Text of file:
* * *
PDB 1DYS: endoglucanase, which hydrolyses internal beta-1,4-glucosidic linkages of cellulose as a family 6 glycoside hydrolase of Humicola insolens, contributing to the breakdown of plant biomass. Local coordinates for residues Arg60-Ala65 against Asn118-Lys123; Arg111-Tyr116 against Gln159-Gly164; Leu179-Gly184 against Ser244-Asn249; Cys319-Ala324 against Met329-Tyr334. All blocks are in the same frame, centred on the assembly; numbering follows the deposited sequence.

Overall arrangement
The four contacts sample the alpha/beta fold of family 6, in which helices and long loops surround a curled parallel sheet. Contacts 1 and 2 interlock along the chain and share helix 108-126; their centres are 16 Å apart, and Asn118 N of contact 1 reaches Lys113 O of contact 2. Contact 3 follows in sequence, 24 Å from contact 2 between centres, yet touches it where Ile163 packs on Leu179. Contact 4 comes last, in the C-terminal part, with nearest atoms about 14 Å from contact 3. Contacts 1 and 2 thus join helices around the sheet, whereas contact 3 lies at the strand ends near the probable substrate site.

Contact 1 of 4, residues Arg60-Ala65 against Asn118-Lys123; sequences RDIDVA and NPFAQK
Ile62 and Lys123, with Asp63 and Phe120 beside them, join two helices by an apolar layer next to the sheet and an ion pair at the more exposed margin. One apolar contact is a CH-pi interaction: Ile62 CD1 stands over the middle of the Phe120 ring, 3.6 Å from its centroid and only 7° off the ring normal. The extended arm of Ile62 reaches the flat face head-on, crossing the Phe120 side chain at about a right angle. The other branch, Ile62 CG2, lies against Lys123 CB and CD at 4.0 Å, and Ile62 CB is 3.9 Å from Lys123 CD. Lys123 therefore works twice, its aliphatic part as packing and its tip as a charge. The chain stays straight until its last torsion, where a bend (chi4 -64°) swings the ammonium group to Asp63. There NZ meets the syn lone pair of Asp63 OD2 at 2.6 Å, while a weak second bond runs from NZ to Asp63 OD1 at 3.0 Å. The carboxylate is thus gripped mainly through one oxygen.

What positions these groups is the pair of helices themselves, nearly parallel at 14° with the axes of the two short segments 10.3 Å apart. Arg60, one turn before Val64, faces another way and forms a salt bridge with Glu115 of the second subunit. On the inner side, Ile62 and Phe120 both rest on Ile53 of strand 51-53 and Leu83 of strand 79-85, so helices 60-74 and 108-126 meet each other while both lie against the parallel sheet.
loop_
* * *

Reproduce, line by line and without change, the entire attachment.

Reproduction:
PDB 1DYS: endoglucanase, which hydrolyses internal beta-1,4-glucosidic linkages of cellulose as a family 6 glycoside hydrolase of Humicola insolens, contributing to the breakdown of plant biomass. Local coordinates for residues Arg60-Ala65 against Asn118-Lys123; Arg111-Tyr116 against Gln159-Gly164; Leu179-Gly184 against Ser244-Asn249; Cys319-Ala324 against Met329-Tyr334. All blocks are in the same frame, centred on the assembly; numbering follows the deposited sequence.

Overall arrangement
The four contacts sample the alpha/beta fold of family 6, in which helices and long loops surround a curled parallel sheet. Contacts 1 and 2 interlock along the chain and share helix 108-126; their centres are 16 Å apart, and Asn118 N of contact 1 reaches Lys113 O of contact 2. Contact 3 follows in sequence, 24 Å from contact 2 between centres, yet touches it where Ile163 packs on Leu179. Contact 4 comes last, in the C-terminal part, with nearest atoms about 14 Å from contact 3. Contacts 1 and 2 thus join helices around the sheet, whereas contact 3 lies at the strand ends near the probable substrate site.

Contact 1 of 4, residues Arg60-Ala65 against Asn118-Lys123; sequences RDIDVA and NPFAQK
Ile62 and Lys123, with Asp63 and Phe120 beside them, join two helices by an apolar layer next to the sheet and an ion pair at the more exposed margin. One apolar contact is a CH-pi interaction: Ile62 CD1 stands over the middle of the Phe120 ring, 3.6 Å from its centroid and only 7° off the ring normal. The extended arm of Ile62 reaches the flat face head-on, crossing the Phe120 side chain at about a right angle. The other branch, Ile62 CG2, lies against Lys123 CB and CD at 4.0 Å, and Ile62 CB is 3.9 Å from Lys123 CD. Lys123 therefore works twice, its aliphatic part as packing and its tip as a charge. The chain stays straight until its last torsion, where a bend (chi4 -64°) swings the ammonium group to Asp63. There NZ meets the syn lone pair of Asp63 OD2 at 2.6 Å, while a weak second bond runs from NZ to Asp63 OD1 at 3.0 Å. The carboxylate is thus gripped mainly through one oxygen.

What positions these groups is the pair of helices themselves, nearly parallel at 14° with the axes of the two short segments 10.3 Å apart. Arg60, one turn before Val64, faces another way and forms a salt bridge with Glu115 of the second subunit. On the inner side, Ile62 and Phe120 both rest on Ile53 of strand 51-53 and Leu83 of strand 79-85, so helices 60-74 and 108-126 meet each other while both lie against the parallel sheet.
loop_